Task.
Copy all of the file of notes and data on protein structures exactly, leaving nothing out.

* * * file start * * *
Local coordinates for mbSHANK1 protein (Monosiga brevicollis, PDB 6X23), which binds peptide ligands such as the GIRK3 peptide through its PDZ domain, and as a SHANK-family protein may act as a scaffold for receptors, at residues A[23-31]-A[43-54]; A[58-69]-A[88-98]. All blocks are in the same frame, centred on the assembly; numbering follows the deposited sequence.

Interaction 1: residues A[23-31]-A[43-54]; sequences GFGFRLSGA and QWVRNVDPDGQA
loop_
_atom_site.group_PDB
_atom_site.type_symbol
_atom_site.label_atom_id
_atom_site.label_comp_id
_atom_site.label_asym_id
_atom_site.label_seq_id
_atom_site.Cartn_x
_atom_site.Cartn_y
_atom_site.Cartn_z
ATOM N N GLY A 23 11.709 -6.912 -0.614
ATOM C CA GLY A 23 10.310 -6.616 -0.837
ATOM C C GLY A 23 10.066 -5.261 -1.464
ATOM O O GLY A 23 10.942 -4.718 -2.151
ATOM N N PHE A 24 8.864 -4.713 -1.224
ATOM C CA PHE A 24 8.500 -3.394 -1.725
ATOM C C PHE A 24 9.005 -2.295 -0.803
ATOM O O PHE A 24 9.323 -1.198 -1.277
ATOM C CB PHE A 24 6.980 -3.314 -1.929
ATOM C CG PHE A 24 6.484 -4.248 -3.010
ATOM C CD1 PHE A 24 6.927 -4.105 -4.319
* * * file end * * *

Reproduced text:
Local coordinates for mbSHANK1 protein (Monosiga brevicollis, PDB 6X23), which binds peptide ligands such as the GIRK3 peptide through its PDZ domain, and as a SHANK-family protein may act as a scaffold for receptors, at residues A[23-31]-A[43-54]; A[58-69]-A[88-98]. All blocks are in the same frame, centred on the assembly; numbering follows the deposited sequence.

Interaction 1: residues A[23-31]-A[43-54]; sequences GFGFRLSGA and QWVRNVDPDGQA
loop_
_atom_site.group_PDB
_atom_site.type_symbol
_atom_site.label_atom_id
_atom_site.label_comp_id
_atom_site.label_asym_id
_atom_site.label_seq_id
_atom_site.Cartn_x
_atom_site.Cartn_y
_atom_site.Cartn_z
ATOM N N GLY A 23 11.709 -6.912 -0.614
ATOM C CA GLY A 23 10.310 -6.616 -0.837
ATOM C C GLY A 23 10.066 -5.261 -1.464
ATOM O O GLY A 23 10.942 -4.718 -2.151
ATOM N N PHE A 24 8.864 -4.713 -1.224
ATOM C CA PHE A 24 8.500 -3.394 -1.725
ATOM C C PHE A 24 9.005 -2.295 -0.803
ATOM O O PHE A 24 9.323 -1.198 -1.277
ATOM C CB PHE A 24 6.980 -3.314 -1.929
ATOM C CG PHE A 24 6.484 -4.248 -3.010
ATOM C CD1 PHE A 24 6.927 -4.105 -4.319